1. Tighten it up. Nurse managers know what ADL's are, just state you can perform the duty, no need to describe.

    2. Ok

    3. Ok

    4. Ok

    5. Ok

    6. Ok

    7. Ok

    8. Ok

    9. Dump the Hep B, it's not a selling point.

    I would ditch the whole clinical section. They know you have to do clinicals to get your license.

    Relevant Employment: Ok

    Other Employment: Would make me think you only stay in a job for about six months on average. Might be worth ditching that whole section.

    References: Most guides now state not to even include this as all employers understand references are available. See this guide for more helpful hints: http://www.dailywritingtips.com/resume-writing-tips/

    Cover Letter: Avoid adverbs. Passion is not generally assumed to be "real or unreal" you are generally passionate or not. Dump extraneous adverbs like "very". They don't truly add

    Once again remove utilize. It is an unprofessional use of the word "use".

    Double check capitalization. I am a recent graduate from Norquest College with a diploma as a Licensed Practical Nurse in the Practical Nurse program."

    Have you sat for your boards yet? This is not clear.

    "As a teaching facility and a variety of clinical settings,"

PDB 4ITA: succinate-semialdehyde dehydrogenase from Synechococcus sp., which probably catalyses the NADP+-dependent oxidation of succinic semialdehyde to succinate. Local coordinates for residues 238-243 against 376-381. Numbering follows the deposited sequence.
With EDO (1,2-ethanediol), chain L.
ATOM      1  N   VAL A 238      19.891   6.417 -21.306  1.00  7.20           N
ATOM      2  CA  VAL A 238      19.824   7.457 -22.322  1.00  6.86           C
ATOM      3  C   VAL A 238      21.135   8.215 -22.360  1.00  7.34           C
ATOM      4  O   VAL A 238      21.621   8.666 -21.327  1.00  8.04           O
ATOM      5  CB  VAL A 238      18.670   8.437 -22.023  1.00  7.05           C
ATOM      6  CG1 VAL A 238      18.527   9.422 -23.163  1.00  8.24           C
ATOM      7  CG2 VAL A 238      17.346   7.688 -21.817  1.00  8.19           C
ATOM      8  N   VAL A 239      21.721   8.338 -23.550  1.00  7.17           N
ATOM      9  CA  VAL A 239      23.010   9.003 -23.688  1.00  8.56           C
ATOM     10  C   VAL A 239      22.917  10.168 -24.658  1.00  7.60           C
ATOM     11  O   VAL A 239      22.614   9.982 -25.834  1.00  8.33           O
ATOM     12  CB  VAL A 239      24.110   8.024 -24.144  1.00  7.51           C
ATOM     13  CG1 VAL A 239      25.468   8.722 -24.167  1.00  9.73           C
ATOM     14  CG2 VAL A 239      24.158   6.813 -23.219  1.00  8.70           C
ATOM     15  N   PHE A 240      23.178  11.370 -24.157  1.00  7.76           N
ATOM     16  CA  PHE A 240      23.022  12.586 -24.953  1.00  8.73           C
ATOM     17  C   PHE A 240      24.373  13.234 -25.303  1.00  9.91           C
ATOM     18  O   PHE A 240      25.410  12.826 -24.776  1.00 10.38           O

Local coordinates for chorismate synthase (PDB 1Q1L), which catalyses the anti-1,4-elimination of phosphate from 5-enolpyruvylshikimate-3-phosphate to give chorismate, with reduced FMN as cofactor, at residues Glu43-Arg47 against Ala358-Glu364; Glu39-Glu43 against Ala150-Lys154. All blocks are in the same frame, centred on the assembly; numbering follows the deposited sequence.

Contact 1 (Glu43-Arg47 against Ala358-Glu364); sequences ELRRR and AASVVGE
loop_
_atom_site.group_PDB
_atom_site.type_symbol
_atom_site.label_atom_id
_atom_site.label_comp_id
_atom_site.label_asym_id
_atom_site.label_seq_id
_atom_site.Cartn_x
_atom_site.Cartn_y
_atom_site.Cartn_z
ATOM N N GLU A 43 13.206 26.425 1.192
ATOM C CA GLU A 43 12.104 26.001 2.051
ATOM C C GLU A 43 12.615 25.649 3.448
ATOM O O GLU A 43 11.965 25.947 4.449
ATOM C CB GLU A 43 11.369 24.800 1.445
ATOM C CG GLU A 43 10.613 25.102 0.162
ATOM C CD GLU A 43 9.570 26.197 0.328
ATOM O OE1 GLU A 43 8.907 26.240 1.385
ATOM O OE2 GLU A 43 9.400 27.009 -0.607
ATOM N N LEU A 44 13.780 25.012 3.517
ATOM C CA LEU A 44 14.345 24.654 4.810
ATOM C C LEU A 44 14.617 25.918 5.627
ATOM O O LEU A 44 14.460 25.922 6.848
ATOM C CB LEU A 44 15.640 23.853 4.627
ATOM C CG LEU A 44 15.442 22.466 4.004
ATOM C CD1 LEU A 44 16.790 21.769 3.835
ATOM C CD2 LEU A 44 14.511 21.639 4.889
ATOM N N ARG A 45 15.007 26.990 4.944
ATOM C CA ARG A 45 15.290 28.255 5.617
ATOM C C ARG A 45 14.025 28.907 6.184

Tenses and subjects need clarification throughout. Who is a teaching facility?
    Perhaps something like "I am aware that your facility offers a variety of clinical settings, and would offer me the opportunity to gain a varied experience."

    Through my clinical practicum's I have also gained the experience in medication administration.

    Remove the apostrophe in practicum.

    OP: Sorry if this comes across as "OMG psycho edits" but I take it seriously that if you say "I have strong written communication skills" that you show that in clarity of context and meaning in your writing.

    Take the edits as you will, look over some resources, and best of luck in your endeavors!!

    Tait

  • Nov 15 '16

    Now that I have children I can make this equation, for me at least: Nursing is like having children, there are moments where you are blown away by the human spirit and potential, and other times when you want to run out the door and hide in the woods.

  • Sep 30 '16

    I think it is a tough spot to be in. It looks like a very long line of mistakes were made before this ended with you. While it would have been great to have caught this, it is what it is. The patient is ok, life goes on, and just deal with the peer review.

  • Aug 31 '16

    I prefer programs that reward individuals for accomplishments. Our hospital has a comment card project where patients and employees can fill out thank you type cards for each other. These are then used during reviews and in portfolios to show positive outcomes. I carry a copy of each one I Have received over the years in my binder, and read them frequently to remind myself that what I do is important.

  • Aug 24 '16

    I am not even practicing right now and I keep my current. $120 a year is worth it for me. While I loved my employer, I never wanted to be in a position where they might push something off on me, so I wanted to be protected. I carry mine through NSO.

  • Aug 24 '16

    I am not even practicing right now and I keep my current. $120 a year is worth it for me. While I loved my employer, I never wanted to be in a position where they might push something off on me, so I wanted to be protected. I carry mine through NSO.